One of my family members got this bonsai tree when I was kid. To my knowledge, it doesn't require food or water - as I've never seen them water it, but it has slowly and steadily grown. Presumably it pulls CO2 from the air to survive.

Click on the photograph for full size

What kind of plant is this?

  • I really have to question whether this plant is alive as I do not see any soil. Is there any better picture with a closeup of the foliage or the base of the plant?
    – kevinskio
    Commented Jun 19, 2013 at 16:21
  • I was wondering the same thing, kevinsky. I know they keep bonsai in very small pots, but from the photo this looks like it is mounted to a plate. The foliage actually reminds me of a grown-up version one of those crystal growing kits they sell for kids, where you 'grow' foliage on a fake tree from a chemical solution.
    – michelle
    Commented Jun 19, 2013 at 16:51
  • I have to laugh now that you two have pointed that out. I paid no attention to the base at all. That would account for the lack of needing water.
    – itsmatt
    Commented Jun 19, 2013 at 18:29
  • If it's a real plant, then yes, it pulls CO2 from the atmosphere. It still needs water, though. But I'm also thinking this isn't a real tree. Appears to be a mossy-type plant/substance growing on top of the wood.
    – DA.
    Commented Jun 20, 2013 at 1:05
  • Well I'll confess, at first glance, and even at twelfth inspection, I thought it might be plastic or some other fabricated substance... but didn't have the courage to say so!
    – Bamboo
    Commented Jun 20, 2013 at 14:58

1 Answer 1


Right, I got curious about this so I did some Google-fu.

The basic components of a traditional Crystal Tree/Garden are:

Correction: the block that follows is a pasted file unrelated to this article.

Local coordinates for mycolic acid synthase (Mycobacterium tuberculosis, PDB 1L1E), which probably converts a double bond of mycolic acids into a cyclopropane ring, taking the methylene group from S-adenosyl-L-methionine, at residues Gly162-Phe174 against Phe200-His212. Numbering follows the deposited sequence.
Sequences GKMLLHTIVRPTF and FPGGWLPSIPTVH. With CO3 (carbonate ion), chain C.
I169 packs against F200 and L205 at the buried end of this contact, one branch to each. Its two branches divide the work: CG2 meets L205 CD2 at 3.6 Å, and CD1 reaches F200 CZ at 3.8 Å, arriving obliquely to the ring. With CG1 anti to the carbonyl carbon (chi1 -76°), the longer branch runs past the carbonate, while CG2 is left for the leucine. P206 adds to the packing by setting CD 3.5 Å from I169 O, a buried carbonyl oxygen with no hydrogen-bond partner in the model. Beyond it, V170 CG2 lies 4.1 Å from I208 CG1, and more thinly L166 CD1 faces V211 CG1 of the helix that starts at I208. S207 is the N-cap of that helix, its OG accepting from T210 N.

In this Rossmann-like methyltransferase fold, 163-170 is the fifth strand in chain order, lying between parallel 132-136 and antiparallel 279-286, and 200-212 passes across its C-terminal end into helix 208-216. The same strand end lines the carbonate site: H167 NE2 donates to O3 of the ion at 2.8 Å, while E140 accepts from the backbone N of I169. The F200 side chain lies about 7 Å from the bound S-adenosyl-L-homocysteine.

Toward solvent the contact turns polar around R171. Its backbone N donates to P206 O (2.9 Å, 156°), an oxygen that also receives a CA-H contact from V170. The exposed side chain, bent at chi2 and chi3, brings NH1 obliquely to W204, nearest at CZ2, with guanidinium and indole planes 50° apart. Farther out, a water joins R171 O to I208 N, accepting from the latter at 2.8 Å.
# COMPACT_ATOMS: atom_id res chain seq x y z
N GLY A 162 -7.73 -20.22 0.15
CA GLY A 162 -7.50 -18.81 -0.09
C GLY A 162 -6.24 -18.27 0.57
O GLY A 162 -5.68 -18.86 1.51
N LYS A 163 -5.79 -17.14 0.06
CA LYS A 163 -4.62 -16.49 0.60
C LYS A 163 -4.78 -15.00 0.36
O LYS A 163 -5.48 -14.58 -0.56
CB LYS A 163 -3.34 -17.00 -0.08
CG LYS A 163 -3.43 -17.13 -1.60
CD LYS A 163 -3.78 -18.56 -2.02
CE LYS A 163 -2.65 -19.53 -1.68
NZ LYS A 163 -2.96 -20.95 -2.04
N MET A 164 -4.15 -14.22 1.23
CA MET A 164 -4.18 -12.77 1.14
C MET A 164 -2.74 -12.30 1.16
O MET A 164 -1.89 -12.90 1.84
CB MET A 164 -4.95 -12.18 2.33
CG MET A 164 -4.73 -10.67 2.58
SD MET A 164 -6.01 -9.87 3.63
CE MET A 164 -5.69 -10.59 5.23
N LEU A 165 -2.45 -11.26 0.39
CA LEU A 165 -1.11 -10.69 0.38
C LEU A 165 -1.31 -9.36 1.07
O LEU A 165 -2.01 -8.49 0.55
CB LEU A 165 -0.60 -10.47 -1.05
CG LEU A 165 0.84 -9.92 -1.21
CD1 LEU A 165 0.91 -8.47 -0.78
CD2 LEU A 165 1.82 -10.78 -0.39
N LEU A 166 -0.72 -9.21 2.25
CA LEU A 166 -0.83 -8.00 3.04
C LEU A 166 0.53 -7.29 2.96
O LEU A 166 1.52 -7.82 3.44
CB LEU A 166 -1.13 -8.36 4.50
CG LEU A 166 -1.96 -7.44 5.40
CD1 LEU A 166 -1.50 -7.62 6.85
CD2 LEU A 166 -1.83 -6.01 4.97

• Laundry Bluing: a suspension of blue dye in water traditionally added to laundry to make textiles appear whiter(!)
  • Table salt (probably Sodium Chloride)
  • Household ammonia (with no soap)
  • Non-porous Bowl
  • Porous growing material

Crystal growing was popularised in the Great Depression. People traditionally used Mrs Stuart's Bluing. Obviously, this didn't escape the company's attention and to that end, they sell crystal growing kits and have an instruction page on their website. Taken from that page:

Mrs. Stewart’s Bluing is a colloidal suspension of extremely minute particles of blue powder (Ferric Hexacyanoferrate). This is not a solution in the true chemical meaning of that word.

As the water from the bluing and the clear water which is first added evaporate, two things happen. The blue particles can no longer be supported and the excess salt cannot stay in solution. The salt crystallization process will take place around the blue particles as nuclei, in much the same way as silver iodide cloud seeding accelerates the formation of rain drops.

... The purpose of the porous material (sponge pieces) is to provide a means for capillary action to carry the liquid containing bluing and salt up from the main source of liquid. This further speeds up evaporation and causes the crystals to form over a larger area than just the rim of the bowl.

What interested me about this question was the illusion of a tree, continually growing. Whilst our poster wasn't looking the family must have added (again from the website) more bluing, salt and water.

Causing the 'tree' to

“bloom” indefinitely into beautiful rosebuds, coral and crystal.

Now I would suspect that the green like growth was due to the family member using a 'greening', i.e., a suspension of green dye in water, rather than blue.

ADDED: Here's an example of a commercially available crystal tree growing kit. It's not as elegant as the poster's, but it serves the point.

  • Ah, so I may have been on to something! Thanks for the info, Mani. That was fascinating!
    – michelle
    Commented Jun 21, 2013 at 22:05

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